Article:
(photo credit: MARC ISRAEL SELLEM)
Six months into his role as defense minister, Avigdor Liberman said on Tuesday that he would work to cancel the shortening of compulsory military service for men, extending it once again to three years.
A plan to reduce the military service of male soldiers by two months, from 32 to 30, was approved earlier in December by the Knesset Foreign Affairs and Defense Committee. If the bill becomes law, it will go into effect in July 2020, but according to Liberman, shortening mandatory service to two and a half years is “a mistake.”
According to figures released by the IDF’s Manpower Directorate in November, there has been a reduction of many positions in the army, including combat soldiers and officers, since the change to 32 months.
“I hope we reach a new understanding with the Treasury Department regarding the duration of mandatory service. Currently, and after a thorough examination, mandatory service of two and a half [years] is a mistake,” said Lieberman.
Liberman instead offered other proposals, such as having fighters serving in elite units be required to sign on to serve for four years. “The minimum time to prepare a paratrooper or an elite Duvdavan commando is one year and four months. That hardly leaves time for active service,” he said.
The process of shortening mandatory service began under former Defense Minister Moshe Ya’alon and therefore, Liberman does not plan to cancel it, instead he hopes to reopen the debate in 2019.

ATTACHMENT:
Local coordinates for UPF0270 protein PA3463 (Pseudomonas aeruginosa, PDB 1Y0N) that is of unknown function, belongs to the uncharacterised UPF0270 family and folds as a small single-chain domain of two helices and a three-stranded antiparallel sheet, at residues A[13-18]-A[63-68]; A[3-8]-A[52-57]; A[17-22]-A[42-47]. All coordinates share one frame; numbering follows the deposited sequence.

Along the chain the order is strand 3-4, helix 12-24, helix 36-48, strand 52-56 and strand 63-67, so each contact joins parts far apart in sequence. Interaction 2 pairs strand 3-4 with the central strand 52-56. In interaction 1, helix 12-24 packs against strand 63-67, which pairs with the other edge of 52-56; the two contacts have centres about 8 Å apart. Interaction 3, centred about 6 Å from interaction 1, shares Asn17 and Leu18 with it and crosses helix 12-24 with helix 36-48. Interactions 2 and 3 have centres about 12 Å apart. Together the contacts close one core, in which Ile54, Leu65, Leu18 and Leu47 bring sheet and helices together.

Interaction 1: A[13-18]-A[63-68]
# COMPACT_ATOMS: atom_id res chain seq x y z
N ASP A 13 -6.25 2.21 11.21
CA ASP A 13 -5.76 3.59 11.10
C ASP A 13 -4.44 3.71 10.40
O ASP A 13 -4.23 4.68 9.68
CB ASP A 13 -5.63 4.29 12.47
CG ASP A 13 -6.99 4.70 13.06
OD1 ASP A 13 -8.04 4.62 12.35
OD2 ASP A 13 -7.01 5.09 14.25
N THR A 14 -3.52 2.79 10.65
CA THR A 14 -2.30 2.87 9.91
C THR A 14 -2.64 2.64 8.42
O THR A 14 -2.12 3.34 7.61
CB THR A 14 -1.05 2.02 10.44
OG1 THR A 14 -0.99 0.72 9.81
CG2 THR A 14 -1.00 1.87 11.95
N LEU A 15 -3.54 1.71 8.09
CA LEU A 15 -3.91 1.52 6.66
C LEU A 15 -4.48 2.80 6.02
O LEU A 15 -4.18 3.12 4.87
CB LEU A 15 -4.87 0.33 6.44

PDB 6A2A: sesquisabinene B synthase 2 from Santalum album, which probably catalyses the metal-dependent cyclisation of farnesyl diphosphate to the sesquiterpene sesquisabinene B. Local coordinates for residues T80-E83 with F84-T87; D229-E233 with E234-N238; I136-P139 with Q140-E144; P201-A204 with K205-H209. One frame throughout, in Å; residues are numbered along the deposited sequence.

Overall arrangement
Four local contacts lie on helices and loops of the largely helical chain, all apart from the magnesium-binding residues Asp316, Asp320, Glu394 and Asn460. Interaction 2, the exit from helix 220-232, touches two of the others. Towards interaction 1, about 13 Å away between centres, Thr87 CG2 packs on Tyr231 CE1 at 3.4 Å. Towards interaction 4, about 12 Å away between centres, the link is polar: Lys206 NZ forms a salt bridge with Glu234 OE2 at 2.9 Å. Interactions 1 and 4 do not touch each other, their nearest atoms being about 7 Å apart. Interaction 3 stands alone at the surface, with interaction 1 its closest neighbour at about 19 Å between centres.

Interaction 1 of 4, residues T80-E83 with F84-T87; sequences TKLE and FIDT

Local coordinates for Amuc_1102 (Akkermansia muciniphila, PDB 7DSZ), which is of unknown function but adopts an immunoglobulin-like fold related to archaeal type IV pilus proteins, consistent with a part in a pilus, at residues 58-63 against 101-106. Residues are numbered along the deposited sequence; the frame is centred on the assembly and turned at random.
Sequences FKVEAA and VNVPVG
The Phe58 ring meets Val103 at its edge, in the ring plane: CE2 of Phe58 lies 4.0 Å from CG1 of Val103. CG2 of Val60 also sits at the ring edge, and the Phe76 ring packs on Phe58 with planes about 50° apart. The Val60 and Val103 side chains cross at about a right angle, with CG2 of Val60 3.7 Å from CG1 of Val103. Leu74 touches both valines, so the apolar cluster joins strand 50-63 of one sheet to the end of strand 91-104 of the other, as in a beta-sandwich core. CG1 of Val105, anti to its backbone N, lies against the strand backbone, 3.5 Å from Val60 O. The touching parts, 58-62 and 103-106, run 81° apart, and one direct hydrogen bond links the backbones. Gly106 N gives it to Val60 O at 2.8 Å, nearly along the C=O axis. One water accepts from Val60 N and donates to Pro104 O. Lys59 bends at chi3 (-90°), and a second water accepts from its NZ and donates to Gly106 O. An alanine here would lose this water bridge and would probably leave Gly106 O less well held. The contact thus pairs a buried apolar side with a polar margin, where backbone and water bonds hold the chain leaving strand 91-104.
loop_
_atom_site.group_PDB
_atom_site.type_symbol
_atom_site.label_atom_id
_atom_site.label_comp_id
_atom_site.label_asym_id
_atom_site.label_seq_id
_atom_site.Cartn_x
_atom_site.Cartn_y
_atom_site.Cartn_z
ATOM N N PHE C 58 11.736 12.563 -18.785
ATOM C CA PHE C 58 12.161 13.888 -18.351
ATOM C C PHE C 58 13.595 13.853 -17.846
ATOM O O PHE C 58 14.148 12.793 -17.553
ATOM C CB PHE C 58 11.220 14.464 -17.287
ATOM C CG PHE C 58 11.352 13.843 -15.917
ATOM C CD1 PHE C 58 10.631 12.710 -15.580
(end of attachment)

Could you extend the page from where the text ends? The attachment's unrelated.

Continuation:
"I will honor the commitments of former Defense Minister Ya'alon. We can not change it,” he said.
Meanwhile, according to a security source commenting on the preparedness of the IDF in the next campaign, "we are seeing more and more attempts to develop and then hand over non-conventional weapons, including chemical and biological weapons, including by the Islamic State group, which requires us to prepare accordingly.”
Liberman, in a rare acknowledgment of an Israeli strike on Hezbollah targets in Syria, said on December 7 that the IDF is working “to prevent the smuggling of sophisticated weapons, military equipment and weapons of mass destruction from Syria to Hezbollah.”
According to the security source, Israel is “constantly thinking about how to attack, destroy and deter” Hezbollah, which has gained much battlefield experience fighting with Syrian regime forces.
“There’s no option but to examine the threats coming out of Aleppo,” the security source said, adding that “when I look at the threat, I see their fighters fighting for five years under fire, they have tremendous experience, not from drills, but in true war conditions. They are a significant force which is operating battalions and headquarters, which upgrades their fighting ability. It’s no longer just one brainwashed terrorist, we are dealing with a true combat fighter.”
He also said “If someone was killed... in Tunis, I assume he was not nominated for a Noble Peace prize,” referring to whether the Mossad was involved in last week’s assassination of a Hamas weapons master.
Liberman initially played coy in responding to the question, saying, “First of all, I did not hear about it.”
But instead of leaving the question at that, or giving the standard line that Israel does not respond to such questions, he said, “We do the best we know how to do to defend our interests.”
Regarding the top threat to Israel, he contradicted IDF Chief of Staff Lt.-Gen. Gadi Eisenkot, who dropped Iran to a lower priority in his assessment of Israel’s top threats. Liberman said he still views Iran as Israel’s greatest threat, both in terms of long-term nuclear potential and its involvement in terrorism. He said he doesn’t know why the IDF chief of staff lowered Iran in his threat assessment, but “they are the biggest threat,” in his opinion.